Early Access Preview: Northgard12 Apr 2017 0
If you hadn't heard of Shiro Games before Northgard, you've likely heard their name now. Previously known for blending every era of RPG together for Evoland and its sequel, Northgard has managed to top Steam's 'Best Sellers' chart from the moment it was released. Continuing in their quest to make the best use of that blender they bought years ago, this latest endeavour blends two other well-known genres – TBS & RTS. They're not the first to try, but they're already doing better than some.
Northgard presents itself somewhere in region of if Warcraft II met Sid Meiers' Civilization and as they both attended a Norse mythology class. You're dropped onto a newly founded island which, in a shocking twist, is called Northgard, and you're tasked with proclaiming your rule before the other clans beat you to the throne.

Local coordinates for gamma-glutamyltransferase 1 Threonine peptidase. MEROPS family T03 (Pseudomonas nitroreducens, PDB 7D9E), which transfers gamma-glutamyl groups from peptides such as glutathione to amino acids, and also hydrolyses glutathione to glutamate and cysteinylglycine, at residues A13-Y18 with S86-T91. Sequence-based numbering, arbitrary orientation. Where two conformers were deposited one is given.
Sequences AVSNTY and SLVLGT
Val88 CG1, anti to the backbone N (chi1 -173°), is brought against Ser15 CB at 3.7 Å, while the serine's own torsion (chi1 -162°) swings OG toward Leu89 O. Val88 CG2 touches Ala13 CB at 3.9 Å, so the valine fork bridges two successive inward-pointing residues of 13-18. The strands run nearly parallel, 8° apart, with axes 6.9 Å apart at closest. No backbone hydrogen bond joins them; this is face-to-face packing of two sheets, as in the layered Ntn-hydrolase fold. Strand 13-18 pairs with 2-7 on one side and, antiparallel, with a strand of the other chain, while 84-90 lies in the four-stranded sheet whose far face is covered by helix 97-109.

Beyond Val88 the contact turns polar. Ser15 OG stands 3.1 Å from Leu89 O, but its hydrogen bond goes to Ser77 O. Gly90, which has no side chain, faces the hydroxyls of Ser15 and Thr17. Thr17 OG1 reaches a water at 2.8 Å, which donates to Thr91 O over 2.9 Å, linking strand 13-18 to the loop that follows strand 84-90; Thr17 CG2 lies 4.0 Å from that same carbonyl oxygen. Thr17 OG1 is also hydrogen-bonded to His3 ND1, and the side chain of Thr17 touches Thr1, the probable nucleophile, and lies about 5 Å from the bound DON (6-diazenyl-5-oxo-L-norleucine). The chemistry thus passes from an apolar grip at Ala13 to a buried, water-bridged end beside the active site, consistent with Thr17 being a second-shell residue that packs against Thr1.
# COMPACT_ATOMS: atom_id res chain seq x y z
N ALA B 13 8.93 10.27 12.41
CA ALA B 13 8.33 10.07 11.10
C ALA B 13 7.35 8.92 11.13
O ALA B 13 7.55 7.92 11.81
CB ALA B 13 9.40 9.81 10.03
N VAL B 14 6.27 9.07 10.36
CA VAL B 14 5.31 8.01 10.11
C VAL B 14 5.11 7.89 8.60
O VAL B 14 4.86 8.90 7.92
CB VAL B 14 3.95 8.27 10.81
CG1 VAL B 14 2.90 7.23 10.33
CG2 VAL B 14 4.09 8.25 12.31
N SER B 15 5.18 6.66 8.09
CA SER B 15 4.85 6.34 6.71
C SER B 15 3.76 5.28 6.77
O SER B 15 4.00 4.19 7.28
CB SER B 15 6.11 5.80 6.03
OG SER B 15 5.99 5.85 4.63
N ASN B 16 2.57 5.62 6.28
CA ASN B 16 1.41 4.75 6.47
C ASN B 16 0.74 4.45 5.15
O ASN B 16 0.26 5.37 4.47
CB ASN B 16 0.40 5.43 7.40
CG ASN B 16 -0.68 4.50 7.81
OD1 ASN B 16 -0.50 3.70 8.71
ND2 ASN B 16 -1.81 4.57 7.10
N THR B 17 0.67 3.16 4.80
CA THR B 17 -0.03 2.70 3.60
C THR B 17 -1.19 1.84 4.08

Victory is achieved in a typical 4X political/diplomatic manner with most of Northgard's finer details playing out in a more involved real-time scenario. With a single piece of the game map under your control from the start, you're to slot your villagers into key working roles as they trickle out of Town Hall. Harvesting wood, collecting food, scouting out additional land and brandishing weaponry are key decisions to be made as you either turtle up to focus on amassing a fortune or head out to claim victory by snapping up the majority of the land from the opposing clans. With resource management playing a key role between the Summer and Winter seasons, and with troublesome natural disasters plaguing you every so often, the villagers of Northgard must adapt to the changing situations by constantly swapping out roles to meet the current needs of the clan.